I have so enjoyed Nature as filmed and narrated by David Attenborough. Thanks for making such beautiful and wholesome entertainment that will last a lifetime.

  • Sandi M

    David Attenborough is my favorite and has brought the wonder of
    nature to millions. We are so lucky to have had the pleasure he has brought to us all

  • dee

    When Mr. Attenborough presents, I sit up, listen, and watch: I have been schooled as well as being entertained.

  • Jaime E.

    If you get a chance, buy his Blurays, DVD or books. They are wonderful, specially for children.

  • Gretchen

    I have always enjoyed watching David Attenborough shows as well as the Nature program. One of my favorite David Attenborough series was Birds, checked it out at the local libray many times. Looking forward to watching this new series of his and hopefully many more. Truly enjoy.

  • Larry says;

    Mr.Attenborough, Is probably the best thing that has happened to wild life Nature programs..Hats off to you

  • mike day

    Sir Attenborough has, and still does, bring about an immediate excitement and joy to simply living here on this wondrous orb, this living laboratory of biological diversity. Would that we all had just a fraction of his zeal for life and his dedication to preserving it in all its forms. Thank you Sir.

  • Pauline

    I, too, grew up with David. Everyone remembers his famous whispering when observing wildlife – in Africa, I believe – it just added to the excitement and wonder of it all. Looking forward to joining him again.

  • Virginia

    I so wanted to watch these previews, but they wouldn’t load/open? Some sort of technical glitch. Thanks very much though for notifying us of the dates. We don’t want to miss them!

  • Floyd Williams

    One of the highlights of my life was to meet David Attenborough and be with his crew as they filmed at the North Carolina State Park where I worked in the late 1990’s. Having admired all that he had done throughout my life prior to this filming, I felt privileged to witness this great man at work. Having always been fascinated by adaptation and evolutionary process, I have found myself astounded by his insight and presentation.

  • Eamonn, Dublin, Ireland

    Sir David conveys a sense of awe and wonderment in his narrations – he brings an obvious personal love and involvement with nature that entrances his audience – his mastery and craftsmanship are inspirational. From the very first time I saw & heard him, I trusted him and always will. I further knew that, as my kids grew up, they were in the safest possible of hands watching his programs.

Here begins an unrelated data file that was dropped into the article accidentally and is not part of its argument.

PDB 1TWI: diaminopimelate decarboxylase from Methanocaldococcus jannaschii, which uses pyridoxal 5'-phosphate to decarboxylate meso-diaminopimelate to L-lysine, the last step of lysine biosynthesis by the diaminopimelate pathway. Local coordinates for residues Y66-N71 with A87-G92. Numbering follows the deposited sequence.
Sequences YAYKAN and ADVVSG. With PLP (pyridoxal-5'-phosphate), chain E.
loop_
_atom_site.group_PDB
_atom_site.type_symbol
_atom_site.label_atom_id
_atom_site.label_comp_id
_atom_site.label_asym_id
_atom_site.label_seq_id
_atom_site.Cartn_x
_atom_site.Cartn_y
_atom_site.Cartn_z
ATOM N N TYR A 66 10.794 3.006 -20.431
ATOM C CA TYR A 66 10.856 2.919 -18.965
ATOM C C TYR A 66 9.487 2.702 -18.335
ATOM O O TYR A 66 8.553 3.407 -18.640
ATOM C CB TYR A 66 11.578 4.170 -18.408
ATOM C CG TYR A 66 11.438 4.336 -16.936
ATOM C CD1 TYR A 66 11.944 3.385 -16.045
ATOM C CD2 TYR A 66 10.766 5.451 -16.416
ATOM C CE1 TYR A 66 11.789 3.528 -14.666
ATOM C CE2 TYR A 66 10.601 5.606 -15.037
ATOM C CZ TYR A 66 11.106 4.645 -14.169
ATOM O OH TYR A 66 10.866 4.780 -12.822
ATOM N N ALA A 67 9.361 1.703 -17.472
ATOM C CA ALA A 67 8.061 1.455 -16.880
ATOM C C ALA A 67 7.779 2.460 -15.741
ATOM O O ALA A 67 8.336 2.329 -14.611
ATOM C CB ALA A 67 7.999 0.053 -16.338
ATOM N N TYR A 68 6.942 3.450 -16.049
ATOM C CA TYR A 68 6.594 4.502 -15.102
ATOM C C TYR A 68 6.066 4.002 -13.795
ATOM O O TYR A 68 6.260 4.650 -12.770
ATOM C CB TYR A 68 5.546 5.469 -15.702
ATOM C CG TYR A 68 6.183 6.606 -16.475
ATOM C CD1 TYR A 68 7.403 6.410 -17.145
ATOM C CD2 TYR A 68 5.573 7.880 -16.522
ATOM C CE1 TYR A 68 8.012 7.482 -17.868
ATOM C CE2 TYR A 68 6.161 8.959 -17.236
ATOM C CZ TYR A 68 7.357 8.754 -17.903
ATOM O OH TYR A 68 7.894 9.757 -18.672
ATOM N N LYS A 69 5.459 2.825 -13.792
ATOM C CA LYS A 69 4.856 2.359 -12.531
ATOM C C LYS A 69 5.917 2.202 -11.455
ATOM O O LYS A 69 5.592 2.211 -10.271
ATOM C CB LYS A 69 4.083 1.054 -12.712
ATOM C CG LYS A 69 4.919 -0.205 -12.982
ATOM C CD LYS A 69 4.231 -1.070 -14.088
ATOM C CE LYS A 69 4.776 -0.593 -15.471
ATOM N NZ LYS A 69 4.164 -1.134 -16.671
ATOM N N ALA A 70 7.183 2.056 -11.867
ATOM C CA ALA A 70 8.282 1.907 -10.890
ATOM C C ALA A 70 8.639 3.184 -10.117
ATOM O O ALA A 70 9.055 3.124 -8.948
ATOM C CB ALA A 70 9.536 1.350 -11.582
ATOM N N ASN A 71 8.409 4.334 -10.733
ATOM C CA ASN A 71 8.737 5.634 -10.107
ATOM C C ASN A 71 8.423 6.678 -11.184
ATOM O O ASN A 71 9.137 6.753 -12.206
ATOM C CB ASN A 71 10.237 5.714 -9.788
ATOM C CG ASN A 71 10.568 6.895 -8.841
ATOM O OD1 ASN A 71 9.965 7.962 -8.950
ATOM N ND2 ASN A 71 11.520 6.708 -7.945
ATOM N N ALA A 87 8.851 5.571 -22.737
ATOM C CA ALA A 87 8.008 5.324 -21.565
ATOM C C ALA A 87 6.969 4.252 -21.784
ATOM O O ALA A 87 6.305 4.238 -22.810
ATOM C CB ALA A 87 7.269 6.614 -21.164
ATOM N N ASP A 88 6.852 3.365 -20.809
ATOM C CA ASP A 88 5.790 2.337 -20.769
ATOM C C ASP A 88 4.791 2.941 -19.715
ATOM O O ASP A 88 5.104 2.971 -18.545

He is, for me, one of a unique band of inquiring minds – Jaques Cousteau (Calypso voyages), Sir Patrick Moore (The Sky at Night), JFK (Ich bin ein Berlinner), MLK (I havea dream), NASA (Apollo to ISS) – it has been a pleasure and a privilege to have known you all – my best friends !!

    Sir David – my respects and my profound gratitude for the joy you have so generously brought to my life.

    Eamonn Giblin

  • Jerry

    Anyone who has seen any of Attenbourough’s wonderful films realizes that it is the evolution of the diversity of life that is exhibited in full flower. Evolution in its original form was applied to biological change (and it means change over generations). Natural selection is the mechanism of adaptive change…it is not “random” since the environment acts to eliminate forms that are less well adapted to conditions. Since variation is natural and is not limited (all natural populations show variation) organisms have the capacity to adapt to new situations provided the change is not too dramatic (which leads to extinction of the species).

    This explains why similar species exist in nearby areas with slightly different environments. It explains why forms are extremely similar to those that precede and follow them in the fossil record. It explains why the DNA and processes of development, and anatomy can be traced from species to species, group to group in a regular pattern. None of this is “random”. It’s the result of common ancestry and adaptation to local conditions.

  • Suzanne

    What a wonderful idea to mark his contributions to our appreciation and understanding of nature. I saw him speak some years ago at the Free Library of Philadelphia and he was even more mesmerizing in person. What a truly awesome body of work he has shared with all us viewers and readers. Thank you, Nature; thank you, Sir Attenborough.